Ralph said that the scale could provide a crucial tool to officials with an operational need to assess flood potential in their jurisdictions before storms strike. Unlike other scales that focus primarily on damage potential, such as the Fujita scale for tornadoes or the Saffir-Simpson scale for hurricanes, the atmospheric river scale accounts not only for storms that can prove hazardous, but also for storms that can provide benefits to water supply.

“The scale recognizes that weak ARs are often mostly beneficial because they can enhance water supply and snow pack, while stronger ARs can become mostly hazardous, for example if they strike an area with conditions that enhance vulnerability, such as burn scars, or already wet conditions,” say Ralph and co-authors in the paper appearing in the February 2019 issue of the Bulletin of the American Meteorological Society. “Extended durations can enhance impacts.”

Coauthors of the paper include weather forecasters, such as meteorologist Jon Rutz and Chris Smallcomb of the National Weather Service (NWS).

“The concept of ARs has directly benefited NWS operations in the West through better scientific understanding, more accurate precipitation forecasts, and a better vehicle for communicating impacts to our partners,” said Rutz. “The AR scale is a significant step forward, providing forecasters with a tool to distinguish between primarily beneficial and primarily hazardous storms. I anticipate that this scale will be adopted and highly used.”

Previous analysis has shown that on the West Coast, the Oregon coast receives the most atmospheric rivers in the “extreme” range (AR Cat 4), averaging about one per year. Washington receives extreme atmospheric rivers about every two years, the Bay Area about every three years and Los Angeles every 10 years. The 1996-1997 atmospheric river that caused the largest flood damages in California since 1950 would be categorized as an “exceptional” AR storm. The strongest atmospheric river storms hitting the Southern California coast annually, typically fall in the “moderate” to “strong” range (AR Cat 2-3).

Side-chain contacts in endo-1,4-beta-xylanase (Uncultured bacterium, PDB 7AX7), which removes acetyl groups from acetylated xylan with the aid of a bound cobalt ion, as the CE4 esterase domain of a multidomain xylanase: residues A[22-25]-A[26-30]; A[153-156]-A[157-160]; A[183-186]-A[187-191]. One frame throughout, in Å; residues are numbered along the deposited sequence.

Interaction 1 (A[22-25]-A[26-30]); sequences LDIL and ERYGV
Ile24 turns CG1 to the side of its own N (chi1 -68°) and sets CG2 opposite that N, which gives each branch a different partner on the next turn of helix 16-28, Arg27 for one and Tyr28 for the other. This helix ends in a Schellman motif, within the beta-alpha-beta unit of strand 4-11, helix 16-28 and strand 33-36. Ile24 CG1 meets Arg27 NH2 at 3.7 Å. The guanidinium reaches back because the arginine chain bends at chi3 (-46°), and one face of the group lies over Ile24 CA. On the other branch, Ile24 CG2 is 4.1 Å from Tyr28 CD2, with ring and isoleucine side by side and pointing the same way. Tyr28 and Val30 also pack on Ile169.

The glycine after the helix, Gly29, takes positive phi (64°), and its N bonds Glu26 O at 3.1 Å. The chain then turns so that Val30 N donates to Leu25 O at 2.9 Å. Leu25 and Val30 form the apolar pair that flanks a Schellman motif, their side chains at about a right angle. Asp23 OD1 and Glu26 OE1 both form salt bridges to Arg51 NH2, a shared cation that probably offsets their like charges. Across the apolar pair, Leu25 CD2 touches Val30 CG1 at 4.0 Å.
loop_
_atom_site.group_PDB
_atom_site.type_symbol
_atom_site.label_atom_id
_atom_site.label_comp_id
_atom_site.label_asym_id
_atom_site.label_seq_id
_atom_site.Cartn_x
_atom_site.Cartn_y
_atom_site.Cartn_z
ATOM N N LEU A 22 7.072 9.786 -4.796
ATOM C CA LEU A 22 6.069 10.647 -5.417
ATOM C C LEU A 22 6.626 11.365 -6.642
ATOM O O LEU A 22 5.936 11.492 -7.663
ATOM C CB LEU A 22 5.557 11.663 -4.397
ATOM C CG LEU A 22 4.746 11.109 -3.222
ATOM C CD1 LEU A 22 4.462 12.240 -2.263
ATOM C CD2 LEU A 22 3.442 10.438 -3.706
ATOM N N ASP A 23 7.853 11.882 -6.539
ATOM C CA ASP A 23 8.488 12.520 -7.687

When atmospheric river storms along the West Coast are predicted, the scale rankings will be updated and communicated via the CW3E website and Twitter handle. This new scale will add to data, seasonal outlooks and precipitation forecasts provided by the center as a resource to water managers, weather forecasters, emergency officials, policy makers, and others.

The researchers said that the atmospheric river scale is intended as a tool to increase situational awareness ahead of a major storm in a way that reflects conditions broadly in a region of roughly 50-kilometer size. It is not intended to represent detailed conditions on smaller spatial scales where variable topography, land surface types, and vulnerabilities vary greatly and thus modulate storm impacts.

“This scale enables improved awareness of the potential benefit versus hazard of a forecast AR,” said co-author Michael Anderson of the California Department of Water Resources. “It can serve as a focal point for discussion between water managers, emergency response personnel and the research community as these key water supply and flood inducing storms continue to evolve in a changing climate.”

“Forecasters in the western U.S. have been using the concept of ARs in their forecasting for a few years now, and many have been looking for a way to distinguish beneficial from hazardous AR storms,” said Rutz. “The scale was designed partly to meet this need, and it is anticipated that it will be used extensively.”

Other co-authors of the paper are Jason Cordeira of Plymouth State University in Plymouth, N.H., Michael Dettinger of the U.S. Geological Survey, David Reynolds of the University of Colorado, and Lawrence Schick of the U.S. Army Corps of Engineers.

Support for this work was primarily provided by California’s Department of Water Resources’ Atmospheric Rivers Research Program and the US Army Corps of Engineers/Engineer Research and Development Center’s Atmospheric River/Forecast-Informed Reservoir Operations Program.